„And then she went to the porridge of the Little, Small, Wee Bear, and tasted that; and that was neither too hot nor too cold, but just right.“ — Robert Southey, book Goldilocks and the Three Bears
Photo by RF._.studio from Pexels
Using the metaphor of a human body, the three main layers of a good user story can be summarized as the skeleton of the body, the different organs, and finally, the flesh and outer appearance of the body.
Each layer of the user story uses different tools to help the process, just like developers make use of different tools to aid their process of development. For example, a developer might need a code editor, a repository manager or even a library or test automation discipline to turn requirements into functional, reliable code.
The same is true for requirements, with a large number of tools available to make it easier to turn confusion into clarity. But let’s look at the structure and which tools could be useful in each layer. I’ll drill down into each tool in separate future posts.
The primary structure that keeps a user story together is the foundational part of a good user story. Like a human skeleton allows us to walk, run, dance and play, so too the skeleton of a user story gives structure and form to a feature.
There are three primary tools to build a good skeleton for a user story:
1.Process flow diagrams
A process flow diagram contextualize a bigger system flow. It maps the inputs, outputs and steps to change the inputs into the outputs in explicit, standalone steps. It is typically a limited perspective of a part of a bigger system.
The process flow diagram is probably the most useful tool to validate whether a user story is too big, too small or just right. By splitting a bigger function into the concrete steps, unknowns are highlighted at a glance and too complicated flow diagrams point out a sizing issue on a single page.
2.User experience journey map
Similar to a process flow diagram, but from a user focused design perspective rather than a system optimization perspective. The user journey map focuses on a single user (persona) and the journey they will make through a system to reach a specific goal.
It differs from a process flow in that it is an end-to-end experience from a user perspective, whereas the process flow diagram is an end-to-end map from a system part perspective.
3. Service blueprint
A third tool, and possibly one of my favorite tools, is a service blueprint, which merges the system and the user perspectives into a whole system blueprint highlighting the interaction between users and systems, and parts of the system, more clearly.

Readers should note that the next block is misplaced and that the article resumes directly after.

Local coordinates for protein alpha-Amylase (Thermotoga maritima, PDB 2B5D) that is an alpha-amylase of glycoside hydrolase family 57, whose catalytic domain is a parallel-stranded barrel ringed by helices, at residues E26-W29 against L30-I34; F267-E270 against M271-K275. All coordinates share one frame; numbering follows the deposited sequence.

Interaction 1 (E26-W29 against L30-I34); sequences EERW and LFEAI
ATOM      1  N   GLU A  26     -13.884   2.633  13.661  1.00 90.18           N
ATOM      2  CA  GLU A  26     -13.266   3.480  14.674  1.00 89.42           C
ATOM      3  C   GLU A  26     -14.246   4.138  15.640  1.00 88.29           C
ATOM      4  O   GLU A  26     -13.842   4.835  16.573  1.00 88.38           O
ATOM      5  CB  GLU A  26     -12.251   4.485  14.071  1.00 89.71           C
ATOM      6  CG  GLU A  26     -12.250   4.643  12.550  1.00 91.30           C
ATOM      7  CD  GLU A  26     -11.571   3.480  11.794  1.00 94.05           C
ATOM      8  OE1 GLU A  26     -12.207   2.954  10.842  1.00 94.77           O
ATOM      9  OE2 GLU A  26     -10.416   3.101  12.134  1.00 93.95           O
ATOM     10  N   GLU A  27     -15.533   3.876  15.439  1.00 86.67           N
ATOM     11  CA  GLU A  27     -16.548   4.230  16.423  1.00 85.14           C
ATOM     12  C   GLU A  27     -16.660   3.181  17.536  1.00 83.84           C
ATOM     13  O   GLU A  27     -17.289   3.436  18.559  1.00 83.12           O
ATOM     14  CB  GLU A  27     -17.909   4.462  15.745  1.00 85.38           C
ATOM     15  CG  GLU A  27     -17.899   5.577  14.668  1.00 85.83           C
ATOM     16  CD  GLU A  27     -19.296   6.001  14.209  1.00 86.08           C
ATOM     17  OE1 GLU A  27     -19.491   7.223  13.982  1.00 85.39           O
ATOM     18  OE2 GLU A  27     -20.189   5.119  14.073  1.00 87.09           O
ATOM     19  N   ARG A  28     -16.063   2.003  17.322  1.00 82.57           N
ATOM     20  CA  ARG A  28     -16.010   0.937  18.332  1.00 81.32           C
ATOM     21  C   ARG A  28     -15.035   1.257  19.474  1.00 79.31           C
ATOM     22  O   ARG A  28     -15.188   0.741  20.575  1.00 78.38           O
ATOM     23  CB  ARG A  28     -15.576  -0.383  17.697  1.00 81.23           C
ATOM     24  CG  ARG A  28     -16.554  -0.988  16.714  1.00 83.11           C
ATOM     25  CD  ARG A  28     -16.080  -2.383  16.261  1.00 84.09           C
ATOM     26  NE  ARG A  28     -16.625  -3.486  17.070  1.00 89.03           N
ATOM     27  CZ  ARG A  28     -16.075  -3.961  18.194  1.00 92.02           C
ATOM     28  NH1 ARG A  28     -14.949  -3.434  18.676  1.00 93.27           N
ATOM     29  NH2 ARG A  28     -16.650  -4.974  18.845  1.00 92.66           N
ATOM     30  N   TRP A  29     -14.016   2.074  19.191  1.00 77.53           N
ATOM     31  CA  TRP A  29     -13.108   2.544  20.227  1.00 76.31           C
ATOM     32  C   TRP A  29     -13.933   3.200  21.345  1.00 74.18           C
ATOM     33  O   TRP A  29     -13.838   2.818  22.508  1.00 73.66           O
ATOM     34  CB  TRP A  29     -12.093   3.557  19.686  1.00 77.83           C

Once you understand the structure and context, the next layer is to focus on the specific parts and what their unique function in the system will be.
In the body, each organ, or organ system, is responsible for a specific function in the body. Even though the body requires all the organs to interact to be in a state of health, each organ can be described with a primary function. The heart is responsible for pumping blood throughout the body. The liver is responsible for getting rid of toxins, the brain is responsible for processing electrical impulses that allow us to interact with the world at large, and the stomach is responsible for processing food that in turn is used to nurture the body.
In a system, the organs can be on a higher level or a lower level in the form of functional units or departments (like operations, design, support, logistics etc). or it can be a specific feature within the system like the payment processing feature, the shopping cart feature, or the login and user authentication feature.
Depending on the team, size and skills of the team, these features will look different in different teams. However, they all have one thing in common — namely that they have a clear purpose and function and well-defined boundaries.
There are many tools available to flesh out the organs of a system and it greatly depends on the team, however, one tool that I find the most useful for complex systems is the use of a Context Diagram.
A context diagram can be roughly described as a zoomed in version of a bigger system from a specific perspective. It can also be described of an abstract summary of a number of use cases grouped together to show the interactions and complexities of any given function and how it interacts with another system, part of a system or user.